Be Sure to Visit The Grand Budapest Hotel
Those familiar with Wes Anderson films recognize his trademarks: clever writing, ensemble casts, a particular eye for detail, and his love of nostalgia and outdated quirks. The combination of his stylistic elements always results in a film that is distinctly his own. When he is at his best, Anderson delivers greatness, notably Rushmore (1998) and The Royal Tenenbaums (2001), but when he is not, it can be frustrating, like Darjeeling Limited (2007). In 2013, Moonrise Kingdom reminded audiences of how talented Anderson can be and in The Grand Budapest Hotel, Anderson surpasses that mark once again.
The film opens with the author of a book (played by Tom Wilkinson, Felony, 2013) not surprisingly named The Grand Budapest Hotel, narrating how not all great stories come from the imagination, they can be amazing coincidences. It then cuts to a flashback to when the author was a young man (Jude Law, Side Effects, 2013) visiting the film’s namesake, The Grand Budapest Hotel, and heard the tale that forms the events of the movie firsthand from the hotel’s elderly proprietor, Zero Mustafa (F. Murrary Abraham, Homeland, 2013). The dual narrators and double flashbacks seemed unnecessary, but once Zero begins the main tale about how he originally obtained the hotel, the film really excels.
The story begins at the hotel with a young Zero as a new lobby boy under the hotel’s charming and capable concierge, Monsieur Gustave H. (Ralph Fiennes, The Invisible Woman, 2013). Zero intricately describes how Gustave perfectly manages every detail of the enormous hotel while charming his guests and even romancing the older widows. Tilda Swinton (The Zero Theorem, 2013) in an excellent make-up job, plays one such widow who has had a 19-year relationship with Gustave and as she leaves for the end of the season pleads with her beloved concierge to run away from his post and come with her as she fears she’s dying. Although he believes the news to be a bit dramatic and does calm her fears, he surprisingly receives notice that she has passed away. Always the consummate gentleman and devoted servant to his clients, Gustave goes to her house to pay respect only to find a slew of extended family members there waiting to find out who will receive her enormous estate. When Gustave is named the recipient of a priceless painting, her selfish and nefarious children are up in arms and accuse him of being a con artist and thief. The battle between her oldest son (Adrien Brody, The Pianist, 2002) and his violent henchman J.G. Jopling, (Willem Dafoe, Out of The Furnace, 2013 ) against Monsieur Gustave who is aided by the young Zero drives the crux of the plot.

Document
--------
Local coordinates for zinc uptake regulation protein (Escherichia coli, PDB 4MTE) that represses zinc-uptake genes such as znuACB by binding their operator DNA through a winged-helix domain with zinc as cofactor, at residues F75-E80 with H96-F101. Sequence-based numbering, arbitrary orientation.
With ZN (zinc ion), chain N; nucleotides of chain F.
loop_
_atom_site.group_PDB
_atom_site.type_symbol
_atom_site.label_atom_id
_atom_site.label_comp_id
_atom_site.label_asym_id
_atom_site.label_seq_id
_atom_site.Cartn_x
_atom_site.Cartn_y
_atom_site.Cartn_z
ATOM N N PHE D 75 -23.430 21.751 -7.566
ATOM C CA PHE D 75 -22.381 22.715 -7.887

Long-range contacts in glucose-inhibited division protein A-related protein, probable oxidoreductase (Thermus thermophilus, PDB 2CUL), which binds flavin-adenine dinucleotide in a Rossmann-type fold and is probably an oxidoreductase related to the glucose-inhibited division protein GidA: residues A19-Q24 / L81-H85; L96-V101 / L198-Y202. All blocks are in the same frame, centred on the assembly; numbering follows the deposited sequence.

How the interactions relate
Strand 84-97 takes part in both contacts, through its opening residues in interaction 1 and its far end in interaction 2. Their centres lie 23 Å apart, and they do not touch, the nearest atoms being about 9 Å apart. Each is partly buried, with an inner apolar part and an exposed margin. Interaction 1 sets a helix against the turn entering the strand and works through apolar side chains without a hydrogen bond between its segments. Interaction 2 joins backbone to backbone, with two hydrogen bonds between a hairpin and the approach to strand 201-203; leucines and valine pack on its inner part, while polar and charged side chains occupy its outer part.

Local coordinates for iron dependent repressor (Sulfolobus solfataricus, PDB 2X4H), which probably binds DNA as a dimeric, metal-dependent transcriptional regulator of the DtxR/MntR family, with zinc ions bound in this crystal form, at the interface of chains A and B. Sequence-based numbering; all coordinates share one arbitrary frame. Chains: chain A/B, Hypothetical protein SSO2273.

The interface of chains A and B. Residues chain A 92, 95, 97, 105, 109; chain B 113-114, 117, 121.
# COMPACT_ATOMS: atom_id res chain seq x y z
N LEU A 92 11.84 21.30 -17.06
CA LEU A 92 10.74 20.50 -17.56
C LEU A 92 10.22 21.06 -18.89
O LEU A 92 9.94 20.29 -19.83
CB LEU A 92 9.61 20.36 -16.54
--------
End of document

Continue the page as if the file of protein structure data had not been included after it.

Fiennes who has had his most notable roles arguably as a villain in Schindler’s List (1993) and the Harry Potter franchise, is fantastic as the protagonist. Although Anderson is known for working with the same actors repeatedly, as a newcomer, he steals the film. Still, the secondary characters do a wonderful job with Anderson’s hilarious dialogue and absurd scenarios including Jeff Goldblum, Harvey Kietel, Edward Norton, Owen Wilson, and of course no Anderson movie could be complete without an appearance by Bill Murray. Although Anderson’s style is not for everyone, this film’s cast and plot is worth checking out and represents possibly his broadest comedy yet.
Bottom-Line? Clever dialogue, fantastic sets, and a strong ensemble cast provide an entertaining movie-going experience.
Cast: Ralph Fiennes (Monsieur Gustave H), Tony Revolori (Young Zero Moustafa), Adrien Brody (Dmitri Desgoffe und Taxis), Willem Dafoe (J.G. Jopling), Jeff Goldblum (Deputy Vilmos Kovacs), Saoirse Ronan (Agatha), Edward Norton (Inspector Henckels), F. Murrary Abragam (Old Zero Moustafa), Mathieu Amalric (Serge X), Jude Law (The Author as Young Man), Tom Wilkinson (The Author as Old Man)
Credits: Directed and written by Wes Anderson
Studio: Fox Searchlight
Run Time: 99 minutes
Jessica Aymond © March 30, 2014